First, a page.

As much as some would like to pretend that religious extremism is more or less same across all faiths, this is simply not the case. In the year 2015, Islam is at the root of the vast majority of the world’s religiously-motivated violence. On Wednesday, the soldiers of Islam set their sights on the Parisian weekly, Charlie Hebdo, whose offices had been firebombed in 2011 the day it was to publish a cartoon of the “prophet” Muhammad. According to French officials, three gunmen stormed the offices of the satirical publication and murdered 12 people and injured seven.
Among the dead are editor and cartoonist Stéphane Charbonnier, who since the firebombing had been traveling with police protection because some Muslims so detested what he published, that they felt he should die for it. They have finally gotten their wish. Three other cartoonists and two police officers were also killed in the attack, which was launched during the publication’s daily editorial meeting. According to witnesses, the gunmen shouted, “Allahu Akbar,” and “We have avenged the Prophet Muhammad.”
Avenged him they have, and in a manner that has become all too familiar to those who question, challenge, criticize, and mock Islam and its prophet. Say what you will about regressive yokel Christian extremists who wish to infuse politics and law with biblical morality. They’ve never killed someone for drawing a picture of Jesus — at least not since the Enlightenment, which by the way, Islam desperately needs. A tour of the blasphemy laws on the books around the world will make this clear enough. The harshest ones are in Muslim-majority countries.
This is hardly the first attack on Westerners for daring to exercise their rights to freedom of expression in way that’s ruffled Islamist feathers.
In 2010, South Park creators Matt Parker and Trey Stone were the target of death threats over a forthcoming episode in which Muhammad was to be depicted. Comedy Central relented and censored itself.
Later in 2010, Stockholm endured two explosions in part because the perpetrator objected to a Swedish cartoon of Muhammad with the body of a dog.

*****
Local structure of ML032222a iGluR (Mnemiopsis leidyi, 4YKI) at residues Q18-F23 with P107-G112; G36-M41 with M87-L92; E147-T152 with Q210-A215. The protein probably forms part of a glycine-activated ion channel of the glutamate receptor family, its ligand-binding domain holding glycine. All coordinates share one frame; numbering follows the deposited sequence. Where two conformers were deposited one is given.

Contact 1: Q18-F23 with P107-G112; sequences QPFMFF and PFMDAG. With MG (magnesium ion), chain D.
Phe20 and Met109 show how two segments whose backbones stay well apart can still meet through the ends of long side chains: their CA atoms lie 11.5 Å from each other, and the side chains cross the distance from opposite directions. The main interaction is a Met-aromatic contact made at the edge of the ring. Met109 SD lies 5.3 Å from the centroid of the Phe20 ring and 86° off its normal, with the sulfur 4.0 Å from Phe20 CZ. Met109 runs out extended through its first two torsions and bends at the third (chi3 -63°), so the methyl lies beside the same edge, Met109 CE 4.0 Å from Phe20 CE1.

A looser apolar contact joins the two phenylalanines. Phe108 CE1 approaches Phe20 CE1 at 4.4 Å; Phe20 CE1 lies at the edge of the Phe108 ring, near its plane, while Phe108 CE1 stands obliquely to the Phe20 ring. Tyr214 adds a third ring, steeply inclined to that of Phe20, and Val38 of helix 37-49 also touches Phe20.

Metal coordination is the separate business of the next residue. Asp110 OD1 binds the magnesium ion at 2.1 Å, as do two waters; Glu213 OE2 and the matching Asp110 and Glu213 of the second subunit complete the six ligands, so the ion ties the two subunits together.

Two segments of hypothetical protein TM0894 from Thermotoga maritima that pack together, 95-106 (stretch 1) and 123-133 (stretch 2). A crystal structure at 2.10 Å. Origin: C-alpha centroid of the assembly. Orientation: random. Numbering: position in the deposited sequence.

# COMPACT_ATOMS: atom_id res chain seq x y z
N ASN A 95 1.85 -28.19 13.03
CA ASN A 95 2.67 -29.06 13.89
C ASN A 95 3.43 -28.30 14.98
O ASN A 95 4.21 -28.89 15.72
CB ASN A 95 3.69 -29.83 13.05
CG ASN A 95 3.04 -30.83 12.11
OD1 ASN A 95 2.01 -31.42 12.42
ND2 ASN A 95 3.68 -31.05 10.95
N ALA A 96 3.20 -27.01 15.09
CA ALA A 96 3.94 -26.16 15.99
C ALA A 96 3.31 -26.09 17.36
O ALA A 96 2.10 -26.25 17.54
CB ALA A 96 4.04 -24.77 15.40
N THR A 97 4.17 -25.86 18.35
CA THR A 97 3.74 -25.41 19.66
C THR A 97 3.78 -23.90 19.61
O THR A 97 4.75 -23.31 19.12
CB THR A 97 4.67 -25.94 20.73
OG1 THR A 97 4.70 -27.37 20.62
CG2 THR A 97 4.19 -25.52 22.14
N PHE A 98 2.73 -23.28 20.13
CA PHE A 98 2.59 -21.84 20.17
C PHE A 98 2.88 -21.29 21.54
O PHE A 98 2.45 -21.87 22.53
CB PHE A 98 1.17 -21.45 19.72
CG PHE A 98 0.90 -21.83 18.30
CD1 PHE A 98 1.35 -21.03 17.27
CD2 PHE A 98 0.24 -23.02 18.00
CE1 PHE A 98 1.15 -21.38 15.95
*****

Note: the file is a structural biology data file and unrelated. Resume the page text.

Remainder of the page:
In 1989, Ayatollah Khomeini issued a fatwa against writer Salman Rushdie after his novel The Satanic Verses, was deemed blasphemous against Islam. Rushdie has since needed to be accompanied by security.
Of course, these paled in comparison to what occurred in 2006, when numerous European embassies around the world came under siege after the Danish publication Jyllands-Posten published a series of cartoons of Muhammad implying he inspires violence. Millions of Muslims were outraged, and in a response whose irony was apparently lost on them, several European embassies were set ablaze. In Damascus, rioters set fire to the Danish and Norwegian embassies. The Danish embassy in Beirut was also set alight. In Benghazi, the Italian consulate was torched as well. In Nigeria, 11 churches were burned and 16 people were killed.
In 2004, Dutch filmmaker Theo van Gogh was shot and stabbed to death for the crime of making a movie critical of Islam called Submission. Impaled on his body was a death threat against van Gogh’s film collaborator Ayaan Hirsi Ali, who to do this day must travel with security. Van Gogh’s last words to his assailant were reportedly, “Surely, we can talk about this.”
Surely, we can’t. In Islam, insulting the prophet is a grave offense, and drawing him is considered idolatry. And while it’s tempting to view such extreme acts and beliefs as indicative of a genuine die-hard fervor, collectively they reek of a certain tenuousness. That such mortal zealots feel it their duty to protect the all-powerful Allah from fleeting earthly slights doesn’t say much for Allah’s ability to withstand mockery, let alone scrutiny.
Those who carry out such attacks must learn as quickly as possibly that in the West, their peculiar sensitivities are not grounds for censorship or violence. Whatever judicial and extrajudicial sanctions they dream of imposing on us for daring to exercise our right to free expression will remain just that: a dream. Seventh century Arabian morality might be good enough for ISIS or the mobs in Pakistan who pounce on and murder the latest unfortunate soul accused of blasphemy, but it has no business here or in any other civilized society.